By Rupert Brooke
The poet usually is the best reporter, for he is an observer not merely accurate but imaginative, self-trained to see subtle suggestions, relations and similarities. This magnificent bit of description was written by Rupert Brooke as one of the letters sent to the Westminster Gazette describing his trip in the United States and Canada in 1913. It is included in the volume Letters from America to which Henry James contributed so affectionate and desperately unintelligible a preface—one of the last things James wrote. Brooke’s notes on America are well worth reading: they are full of delightful and lively comments, though sometimes much (oh, very much!) too condescending. The last paragraph in this essay is interesting in view of subsequent history.
Brooke was born in 1887, son of a master at Rugby School; was at King’s College, Cambridge; died of blood-poisoning in the Ægean, April 23, 1915.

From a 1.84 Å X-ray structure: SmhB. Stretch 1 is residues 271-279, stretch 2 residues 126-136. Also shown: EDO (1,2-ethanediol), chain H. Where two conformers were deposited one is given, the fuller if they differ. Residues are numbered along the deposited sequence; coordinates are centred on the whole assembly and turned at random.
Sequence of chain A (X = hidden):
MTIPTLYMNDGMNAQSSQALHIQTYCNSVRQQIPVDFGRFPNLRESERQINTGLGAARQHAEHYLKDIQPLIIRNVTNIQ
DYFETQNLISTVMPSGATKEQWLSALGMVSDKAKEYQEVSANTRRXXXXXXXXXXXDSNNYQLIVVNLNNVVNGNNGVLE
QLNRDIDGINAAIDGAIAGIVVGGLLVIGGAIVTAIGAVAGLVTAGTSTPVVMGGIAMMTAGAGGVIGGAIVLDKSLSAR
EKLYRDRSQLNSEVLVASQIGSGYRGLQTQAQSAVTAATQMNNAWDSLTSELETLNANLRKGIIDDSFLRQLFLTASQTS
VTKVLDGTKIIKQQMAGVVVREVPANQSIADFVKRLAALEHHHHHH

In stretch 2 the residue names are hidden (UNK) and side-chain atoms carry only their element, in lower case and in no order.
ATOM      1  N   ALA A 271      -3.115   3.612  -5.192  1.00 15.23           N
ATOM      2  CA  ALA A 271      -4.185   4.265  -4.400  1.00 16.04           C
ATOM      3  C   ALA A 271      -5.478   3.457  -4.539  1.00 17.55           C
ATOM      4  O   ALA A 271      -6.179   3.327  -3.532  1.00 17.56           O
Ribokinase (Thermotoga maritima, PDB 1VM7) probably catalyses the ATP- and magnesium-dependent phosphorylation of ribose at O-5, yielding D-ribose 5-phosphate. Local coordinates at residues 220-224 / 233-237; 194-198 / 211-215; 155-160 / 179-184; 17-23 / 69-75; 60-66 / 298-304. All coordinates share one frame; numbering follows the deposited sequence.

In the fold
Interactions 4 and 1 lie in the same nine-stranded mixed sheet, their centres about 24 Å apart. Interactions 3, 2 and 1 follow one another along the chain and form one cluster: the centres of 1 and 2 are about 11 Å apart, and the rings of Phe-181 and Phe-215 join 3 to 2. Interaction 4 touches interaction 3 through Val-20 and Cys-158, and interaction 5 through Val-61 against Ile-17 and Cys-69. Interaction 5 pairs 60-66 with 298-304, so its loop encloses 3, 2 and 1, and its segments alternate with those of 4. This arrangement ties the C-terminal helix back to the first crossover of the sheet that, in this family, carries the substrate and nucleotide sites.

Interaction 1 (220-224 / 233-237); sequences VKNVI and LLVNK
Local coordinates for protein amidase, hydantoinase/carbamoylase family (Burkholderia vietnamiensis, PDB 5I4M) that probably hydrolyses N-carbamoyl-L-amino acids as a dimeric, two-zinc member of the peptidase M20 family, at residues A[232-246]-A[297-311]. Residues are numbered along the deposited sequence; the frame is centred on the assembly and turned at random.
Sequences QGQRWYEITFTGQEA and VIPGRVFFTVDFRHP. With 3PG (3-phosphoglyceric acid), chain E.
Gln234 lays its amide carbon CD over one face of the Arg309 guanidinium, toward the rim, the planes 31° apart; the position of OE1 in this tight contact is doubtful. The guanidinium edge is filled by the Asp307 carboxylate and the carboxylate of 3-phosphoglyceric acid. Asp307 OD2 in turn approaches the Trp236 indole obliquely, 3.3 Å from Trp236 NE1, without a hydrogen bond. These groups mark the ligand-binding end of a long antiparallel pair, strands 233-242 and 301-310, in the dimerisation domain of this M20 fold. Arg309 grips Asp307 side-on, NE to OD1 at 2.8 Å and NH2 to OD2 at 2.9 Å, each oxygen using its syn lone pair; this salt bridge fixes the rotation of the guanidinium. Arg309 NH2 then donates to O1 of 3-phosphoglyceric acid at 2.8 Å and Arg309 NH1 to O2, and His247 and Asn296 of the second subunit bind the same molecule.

SAMUEL BUTLER has a lot to answer for. But for him, a modern traveler could spend his time peacefully admiring the scenery instead of feeling himself bound to dog the simple and grotesque of the world for the sake of their too-human comments. It is his fault if a peasant’s naïveté has come to outweigh the beauty of rivers, and the remarks of clergymen are more than mountains. It is very restful to give up all effort at observing human nature and drawing social and political deductions from trifles, and to let oneself relapse into wide-mouthed worship of the wonders of nature. And this is very easy at Niagara. Niagarameans nothing. It is not leading anywhere. It does not result from anything. It throws no light on the effects of Protection, nor on the Facility for Divorce in America, nor on Corruption in Public Life, nor on Canadian character, nor even on the Navy Bill. It is merely a great deal of water falling over some cliffs. But it is very remarkably that. The human race, apt as a child to destroy what it admires, has done its best to surround the Falls with every distraction, incongruity, and vulgarity. Hotels, powerhouses, bridges, trams, picture post-cards, sham legends, stalls, booths, rifle-galleries, and side-shows frame them about. And there are Touts. Niagara is the central home and breeding-place for all the touts of earth. There are touts insinuating, and touts raucous, greasy touts, brazen touts, and upper-class, refined, gentlemanly, take-you-by-the-arm touts; touts who intimidate and touts who wheedle; professionals, amateurs, and dilettanti, male and female; touts who would photograph you with your arm round a young lady against a faked background of the sublimest cataract, touts who would bully you into cars, char-à-bancs, elevators, or tunnels, or deceive you into a carriage and pair, touts who would sell you picture post-cards, moccasins, sham Indian beadwork, blankets, tee-pees, and crockery, and touts, finally, who have no apparent object in the world, but just purely, simply, merely, incessantly, indefatigably, and ineffugibly to tout. And in the midst of all this, overwhelming it all, are the Falls. He who sees them instantly forgets humanity. They are not very high, but they are overpowering. They are divided by an island into two parts, the Canadian and the American.